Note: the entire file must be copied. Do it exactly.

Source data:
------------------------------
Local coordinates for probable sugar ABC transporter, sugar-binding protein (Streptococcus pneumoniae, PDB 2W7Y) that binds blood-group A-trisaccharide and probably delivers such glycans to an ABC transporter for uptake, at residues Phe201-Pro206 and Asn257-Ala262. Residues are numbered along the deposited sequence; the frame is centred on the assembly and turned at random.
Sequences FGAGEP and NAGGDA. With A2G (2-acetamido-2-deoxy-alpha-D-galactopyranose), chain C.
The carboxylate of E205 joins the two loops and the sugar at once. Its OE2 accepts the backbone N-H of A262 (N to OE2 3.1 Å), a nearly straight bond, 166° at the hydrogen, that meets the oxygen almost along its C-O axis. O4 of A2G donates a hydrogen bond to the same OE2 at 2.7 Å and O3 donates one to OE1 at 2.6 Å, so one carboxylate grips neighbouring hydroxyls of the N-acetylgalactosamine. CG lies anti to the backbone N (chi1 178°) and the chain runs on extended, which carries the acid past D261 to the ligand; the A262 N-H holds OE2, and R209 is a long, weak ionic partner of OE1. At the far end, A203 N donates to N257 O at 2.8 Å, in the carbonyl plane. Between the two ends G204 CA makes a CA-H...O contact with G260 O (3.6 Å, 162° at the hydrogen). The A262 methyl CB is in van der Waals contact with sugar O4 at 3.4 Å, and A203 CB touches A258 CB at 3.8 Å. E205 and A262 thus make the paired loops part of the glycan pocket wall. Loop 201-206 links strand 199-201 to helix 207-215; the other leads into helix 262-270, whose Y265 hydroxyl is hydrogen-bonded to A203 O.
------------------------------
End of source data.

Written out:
Local coordinates for probable sugar ABC transporter, sugar-binding protein (Streptococcus pneumoniae, PDB 2W7Y) that binds blood-group A-trisaccharide and probably delivers such glycans to an ABC transporter for uptake, at residues Phe201-Pro206 and Asn257-Ala262. Residues are numbered along the deposited sequence; the frame is centred on the assembly and turned at random.
Sequences FGAGEP and NAGGDA. With A2G (2-acetamido-2-deoxy-alpha-D-galactopyranose), chain C.
The carboxylate of E205 joins the two loops and the sugar at once. Its OE2 accepts the backbone N-H of A262 (N to OE2 3.1 Å), a nearly straight bond, 166° at the hydrogen, that meets the oxygen almost along its C-O axis. O4 of A2G donates a hydrogen bond to the same OE2 at 2.7 Å and O3 donates one to OE1 at 2.6 Å, so one carboxylate grips neighbouring hydroxyls of the N-acetylgalactosamine. CG lies anti to the backbone N (chi1 178°) and the chain runs on extended, which carries the acid past D261 to the ligand; the A262 N-H holds OE2, and R209 is a long, weak ionic partner of OE1. At the far end, A203 N donates to N257 O at 2.8 Å, in the carbonyl plane. Between the two ends G204 CA makes a CA-H...O contact with G260 O (3.6 Å, 162° at the hydrogen). The A262 methyl CB is in van der Waals contact with sugar O4 at 3.4 Å, and A203 CB touches A258 CB at 3.8 Å. E205 and A262 thus make the paired loops part of the glycan pocket wall. Loop 201-206 links strand 199-201 to helix 207-215; the other leads into helix 262-270, whose Y265 hydroxyl is hydrogen-bonded to A203 O.